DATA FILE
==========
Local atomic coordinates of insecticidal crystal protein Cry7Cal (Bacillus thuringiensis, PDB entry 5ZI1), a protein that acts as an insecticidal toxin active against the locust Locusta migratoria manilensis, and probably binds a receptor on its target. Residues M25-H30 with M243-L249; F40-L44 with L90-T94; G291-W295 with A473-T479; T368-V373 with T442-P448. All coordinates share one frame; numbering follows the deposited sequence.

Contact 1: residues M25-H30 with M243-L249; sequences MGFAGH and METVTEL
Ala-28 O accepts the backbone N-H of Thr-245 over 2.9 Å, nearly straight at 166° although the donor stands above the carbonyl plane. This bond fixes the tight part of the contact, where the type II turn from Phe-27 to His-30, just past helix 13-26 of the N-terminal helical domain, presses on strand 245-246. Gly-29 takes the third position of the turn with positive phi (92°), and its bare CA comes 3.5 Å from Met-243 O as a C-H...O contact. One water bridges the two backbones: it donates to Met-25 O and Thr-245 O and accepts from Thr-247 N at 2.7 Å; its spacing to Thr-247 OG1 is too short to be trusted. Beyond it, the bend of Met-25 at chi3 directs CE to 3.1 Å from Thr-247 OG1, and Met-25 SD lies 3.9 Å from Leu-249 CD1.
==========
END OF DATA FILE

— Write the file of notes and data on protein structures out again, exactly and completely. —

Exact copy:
Local atomic coordinates of insecticidal crystal protein Cry7Cal (Bacillus thuringiensis, PDB entry 5ZI1), a protein that acts as an insecticidal toxin active against the locust Locusta migratoria manilensis, and probably binds a receptor on its target. Residues M25-H30 with M243-L249; F40-L44 with L90-T94; G291-W295 with A473-T479; T368-V373 with T442-P448. All coordinates share one frame; numbering follows the deposited sequence.

Contact 1: residues M25-H30 with M243-L249; sequences MGFAGH and METVTEL
Ala-28 O accepts the backbone N-H of Thr-245 over 2.9 Å, nearly straight at 166° although the donor stands above the carbonyl plane. This bond fixes the tight part of the contact, where the type II turn from Phe-27 to His-30, just past helix 13-26 of the N-terminal helical domain, presses on strand 245-246. Gly-29 takes the third position of the turn with positive phi (92°), and its bare CA comes 3.5 Å from Met-243 O as a C-H...O contact. One water bridges the two backbones: it donates to Met-25 O and Thr-245 O and accepts from Thr-247 N at 2.7 Å; its spacing to Thr-247 OG1 is too short to be trusted. Beyond it, the bend of Met-25 at chi3 directs CE to 3.1 Å from Thr-247 OG1, and Met-25 SD lies 3.9 Å from Leu-249 CD1.